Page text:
Embattled Wells Fargo CEO John Stumpf will retire effective immediately, the company announced Wednesday, marking a stunning downfall for one of the banking industry’s most powerful figures.
The Wells Fargo boss is out in the wake of a national uproar that erupted after regulators accused the bank of creating many as two million fake bank and credit card accounts. The company admitted to firing 5,300 workers over several years.
A person familiar with the matter said that Stumpf made the decision to retire, which was welcomed by the board.
Stumpf’s resignation comes after Senator Elizabeth Warren publicly condemned him for “gutless” leadership at a Sept. 20 Senate hearing. “You should resign. … You should be criminally investigated,” Warren told Stumpf during a fiery one-sided exchange.
On Wednesday, Warren applauded Stumpf’s decision to leave the helm of the company, tweeting “As I said: @WellsFargo CEO Stumpf should resign, return every nickel he made during the scam, & face DOJ/SEC investigation. He’s 1 for 3.”
The hearing, and another similarly blistering dressing down of Stumpf before House lawmakers a week later, may have helped speed up Stumpf’s demise. While the bank CEO said he was “deeply sorry” and insisted there was no “scheme” to scam customers, he struggled at times to answer lawmakers’ questions. He often gave the impression he wasn’t fully in charge of the company.
Jeffrey Sonnenfeld, an authority on corporate governance at Yale, said Stumpf proved to be a “deer caught in the headlights with a tin ear in understanding, addressing, and communicating the problem.”
Ironically, Stumpf prided himself on Wells Fargo’s work ethic. In a 2015 Fortune interview he called himself the “keeper of our company’s culture.”
Yet former Wells Fargo employees believe it was precisely the bank’s pressure-cooker sales environment that spurred staffers to open thousands of fake accounts.
The scandal swelled when nearly a half-dozen ex-Wells Fargo workers told CNNMoney they believe they were fired in retaliation for calling the ethics line about improper sales tactics. “They ruined my life,” said Bill Bado, who was fired in 2013 for “tardiness” after alerting HR about fake accounts.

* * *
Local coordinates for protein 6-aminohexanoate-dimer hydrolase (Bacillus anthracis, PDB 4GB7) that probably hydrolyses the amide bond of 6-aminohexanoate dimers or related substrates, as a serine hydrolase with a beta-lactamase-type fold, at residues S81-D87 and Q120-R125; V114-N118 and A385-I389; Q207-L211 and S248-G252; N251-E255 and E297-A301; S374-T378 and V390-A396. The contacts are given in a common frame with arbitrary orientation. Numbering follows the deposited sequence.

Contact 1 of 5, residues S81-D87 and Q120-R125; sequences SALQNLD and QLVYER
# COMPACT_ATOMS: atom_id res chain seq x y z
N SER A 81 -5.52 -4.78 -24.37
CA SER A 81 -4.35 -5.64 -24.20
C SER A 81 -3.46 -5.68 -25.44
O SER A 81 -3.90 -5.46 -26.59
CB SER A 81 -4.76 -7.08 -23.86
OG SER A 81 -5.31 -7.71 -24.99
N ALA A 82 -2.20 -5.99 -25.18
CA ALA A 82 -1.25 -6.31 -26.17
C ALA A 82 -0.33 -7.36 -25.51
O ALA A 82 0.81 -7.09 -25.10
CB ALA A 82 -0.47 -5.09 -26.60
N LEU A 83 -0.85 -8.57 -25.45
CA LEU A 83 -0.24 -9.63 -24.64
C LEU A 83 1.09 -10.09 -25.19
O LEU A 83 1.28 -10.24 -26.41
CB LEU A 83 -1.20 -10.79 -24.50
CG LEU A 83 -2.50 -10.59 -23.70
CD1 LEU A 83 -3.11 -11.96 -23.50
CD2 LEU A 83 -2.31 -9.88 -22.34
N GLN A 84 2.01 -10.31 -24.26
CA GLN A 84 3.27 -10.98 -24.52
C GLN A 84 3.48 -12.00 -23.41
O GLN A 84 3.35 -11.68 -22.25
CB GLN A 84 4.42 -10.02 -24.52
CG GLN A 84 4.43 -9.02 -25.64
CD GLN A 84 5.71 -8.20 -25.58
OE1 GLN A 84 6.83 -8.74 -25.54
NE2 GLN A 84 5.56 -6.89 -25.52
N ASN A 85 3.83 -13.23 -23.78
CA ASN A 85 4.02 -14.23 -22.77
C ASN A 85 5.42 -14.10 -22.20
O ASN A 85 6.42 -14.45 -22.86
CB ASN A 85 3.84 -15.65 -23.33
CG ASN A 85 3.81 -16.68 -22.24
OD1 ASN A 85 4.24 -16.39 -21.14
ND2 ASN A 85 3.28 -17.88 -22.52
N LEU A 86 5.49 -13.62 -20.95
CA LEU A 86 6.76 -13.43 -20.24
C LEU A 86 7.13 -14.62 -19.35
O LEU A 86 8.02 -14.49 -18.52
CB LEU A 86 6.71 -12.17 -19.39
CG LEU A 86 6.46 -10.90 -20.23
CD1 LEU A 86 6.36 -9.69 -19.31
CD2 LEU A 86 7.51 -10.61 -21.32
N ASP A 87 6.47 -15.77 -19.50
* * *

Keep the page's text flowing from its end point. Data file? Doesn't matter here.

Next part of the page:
Stumpf, 63, worked for the bank for 34 years, and has served as its CEO since 2007.
“I am grateful for the opportunity to have led Wells Fargo,” Stumpf said in a statement Wednesday. “While I have been deeply committed and focused on managing the Company through this period, I have decided it is best for the company that I step aside.”
Stumpf made $19.3 million in 2015. But amid the scandal, he agreed to forfeit much of his 2016 salary, including his bonus and $41 million in stock awards, as the bank launched an internal investigation into the phoney accounts.
The probe comes after employees told CNNMoney that the practice of opening fake accounts began years earlier than Wells Fargo has previously acknowledged.
At the time it was announced, Stephen Sanger, the board’s lead independent director, said Stumpf and another top bank executive could face further penalties, depending on the results of the investigation. On Wednesday, the person close to the matter said the board will continue its probe, and that Stumpf’s retirement does not preclude further action against him.
Tim Sloan, Wells Fargo’s president, will take over as chief executive, and lead director Stephen Sanger will take over Stumpf’s other duties as chairman of the board.
Before Wells Fargo was engulfed in the fake account scandal, CEO Stumpf had been widely lauded as an everyday guy from middle America. He was one of 11 kids, and grew up getting his hands dirty working on his family’s dairy farm in Minnesota.
“We had tough times, and we were poor, but we got through it because we were in it together,” he told Fortune, adding that he shared a bed with two of his brothers until he was 18.
Stumpf was even named Morningstar’s CEO of the Year in 2015. The company applauded him for “shunning activities that put profits ahead of customers” as most big banks did leading up to the 2008 financial crisis.
Despite Stumpf’s retirement, activist group Public Citizen urged the Department of Justice to continue probing the Wells Fargo scandal.
“The retirement is essentially an admission of wrongdoing that only reinforces the need to continue tough criminal investigations” of Stumpf and other top executives, said Robert Weissman, president of Public Citizen.
Investors and analysts had similar reactions.
Jaret Seiberg, a managing director at Cowen and Company, said his firm sees the executive shakeup as a “positive move,” but notes the scandal is not over.
“We continue to expect that Wells Fargo will be bogged down in this controversy for the next two years,” Cowen and Company said in a statement.
Wells Fargo shares were up 2% in after-hours trading.